When Alison Redford faces the Progressive Conservative party board this weekend, the Alberta Premier can expect a frank, and likely uncomfortable, discussion that centres around her troubled leadership.
Unburdened by concerns that Tory MLAs might have about criticizing someone who controls their political destiny, the 52-member PC board of directors is made up mostly of volunteers. This is the group that has the best intelligence of how the travel-expense scandal that has dogged Ms. Redford in recent weeks is affecting the Progressive Conservatives at the grassroots level. All reports suggest Albertans taking up seats in coffee shops across the province are furious with their government.
Ms. Redford’s roots in Alberta’s governing party do not run deep. She won the leadership in 2011 as somewhat of an outsider, using campaign smarts to outmanoeuvre party establishment candidates such as Gary Mar and Doug Horner. Consequently, there is not the kind of hardened support at the party level that an Alberta Tory leader typically has.
Many attending this weekend’s board meeting in Calgary arrive with deep concerns about the financial health of the party, its abysmally low standing in the polls and the decision by MLA Len Webber to leave the PC caucus this week to sit as an Independent because of profound concerns he holds about Ms. Redford.
“She is going to get an earful, I suspect,” said one senior-ranking member of the party. “People are furious about the travel thing and her high-flying ways. Albertans don’t like that. Beyond that, she has a provincial party that is pretty much in tatters. There’s no money.… There’s a strong sentiment to see her gone.
“The only thing holding people back at the moment, I think, is there is not a natural successor out there to take over.”
Ms. Redford’s caucus met Thursday to discuss the lingering fallout from Ms. Redford’s decision to bill taxpayers $45,000 for a trip she and an aide made to South Africa to attend Nelson Mandela’s funeral. A provincial counterpart from the Maritimes made the same trip, on his own, for $1,000. After initially defending the bill as the cost of doing government business, the Premier this week dug into her own pocket to reimburse the Treasury for the entire cost of the trip.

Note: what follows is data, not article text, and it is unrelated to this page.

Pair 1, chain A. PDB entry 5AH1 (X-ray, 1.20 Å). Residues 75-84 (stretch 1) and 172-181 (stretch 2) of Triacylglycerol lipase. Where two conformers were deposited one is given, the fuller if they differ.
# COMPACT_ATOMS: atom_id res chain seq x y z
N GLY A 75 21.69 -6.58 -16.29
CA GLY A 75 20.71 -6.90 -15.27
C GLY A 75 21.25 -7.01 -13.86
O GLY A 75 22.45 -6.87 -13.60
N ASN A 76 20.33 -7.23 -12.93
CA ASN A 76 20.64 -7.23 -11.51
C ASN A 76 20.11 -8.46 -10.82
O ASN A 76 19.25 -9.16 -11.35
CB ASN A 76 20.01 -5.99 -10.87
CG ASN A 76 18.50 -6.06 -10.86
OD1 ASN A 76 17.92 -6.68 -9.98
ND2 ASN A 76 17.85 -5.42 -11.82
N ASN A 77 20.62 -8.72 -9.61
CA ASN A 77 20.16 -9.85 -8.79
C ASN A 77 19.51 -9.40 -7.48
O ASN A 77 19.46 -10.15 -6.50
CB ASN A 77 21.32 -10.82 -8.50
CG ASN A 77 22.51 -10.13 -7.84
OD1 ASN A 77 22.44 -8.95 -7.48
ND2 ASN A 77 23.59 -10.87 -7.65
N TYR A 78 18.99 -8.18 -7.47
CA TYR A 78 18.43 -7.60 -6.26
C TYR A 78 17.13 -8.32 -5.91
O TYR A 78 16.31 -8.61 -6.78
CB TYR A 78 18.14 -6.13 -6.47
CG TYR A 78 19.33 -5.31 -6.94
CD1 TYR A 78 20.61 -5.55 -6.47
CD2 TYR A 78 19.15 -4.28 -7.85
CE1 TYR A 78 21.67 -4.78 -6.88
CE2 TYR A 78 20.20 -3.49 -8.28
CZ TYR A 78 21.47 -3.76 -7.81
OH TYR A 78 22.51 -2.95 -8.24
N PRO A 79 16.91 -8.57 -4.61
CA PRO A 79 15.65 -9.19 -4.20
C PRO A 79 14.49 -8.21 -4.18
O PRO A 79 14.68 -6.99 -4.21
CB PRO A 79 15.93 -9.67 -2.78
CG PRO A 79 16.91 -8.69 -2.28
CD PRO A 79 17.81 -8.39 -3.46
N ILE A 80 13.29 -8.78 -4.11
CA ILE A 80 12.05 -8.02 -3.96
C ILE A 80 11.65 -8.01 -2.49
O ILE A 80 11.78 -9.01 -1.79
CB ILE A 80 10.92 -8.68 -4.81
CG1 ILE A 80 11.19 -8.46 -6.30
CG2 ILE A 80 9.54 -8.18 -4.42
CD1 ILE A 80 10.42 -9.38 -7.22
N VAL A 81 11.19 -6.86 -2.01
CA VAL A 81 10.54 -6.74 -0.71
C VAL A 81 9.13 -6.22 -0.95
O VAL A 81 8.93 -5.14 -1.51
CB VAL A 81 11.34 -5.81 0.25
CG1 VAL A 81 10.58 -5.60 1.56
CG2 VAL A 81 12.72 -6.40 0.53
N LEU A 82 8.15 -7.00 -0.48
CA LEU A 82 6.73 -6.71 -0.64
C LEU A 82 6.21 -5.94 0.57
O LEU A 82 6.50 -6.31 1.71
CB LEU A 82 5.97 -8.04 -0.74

That wasn’t enough to satisfy Mr. Webber, who exited caucus on Thursday, saying the only reason Ms. Redford coughed up the money was to stave off a revolt among her MLAs. He also accused the Premier of abusive and bullying behaviour, charges that were denied by various members of the Tory caucus.
It remains to be seen if any other MLAs will join Mr. Webber to sit as Independents. There is a sense that the Premier’s repayment gesture has bought her some time to further quell a nascent rebellion. One caucus source estimated there was a “99-per-cent chance” she survives the upcoming week. There is no question that while she may have a group of detractors in caucus, she has supporters too.
This leaves those who dream of dumping Alison Redford as leader with a problem: She clearly has no intention of going anywhere. She will stay and she will fight even if a group of MLAs large enough to topple the government decides to leave to sit as Independents. A snap election is the last thing the Tories want or need.
Alberta’s electoral history shows that once in power, a party can stay there for a long time. At this moment, Wildrose sits poised to be that party. Those who believe Ms. Redford is leading the Tories off a cliff can only hope for one thing: that a consensus candidate emerges who would take over from Ms. Redford and spend the next couple of years mending fences and making things right with the public.
You hear names such as Gary Mar and Jim Dinning thrown around to play that role, but both of them come with baggage unlikely to make everyone happy. Nonetheless, if Ms. Redford finds herself trying to explain more outrageous travel bills that only feed the perception that she preferred to be Queen rather than Premier, then even her supporters will not be able to defend her any longer.
“One more screw-up and she’s gone,” said the Tory member. “People will not allow her to bring the party down with her. Not a chance.”
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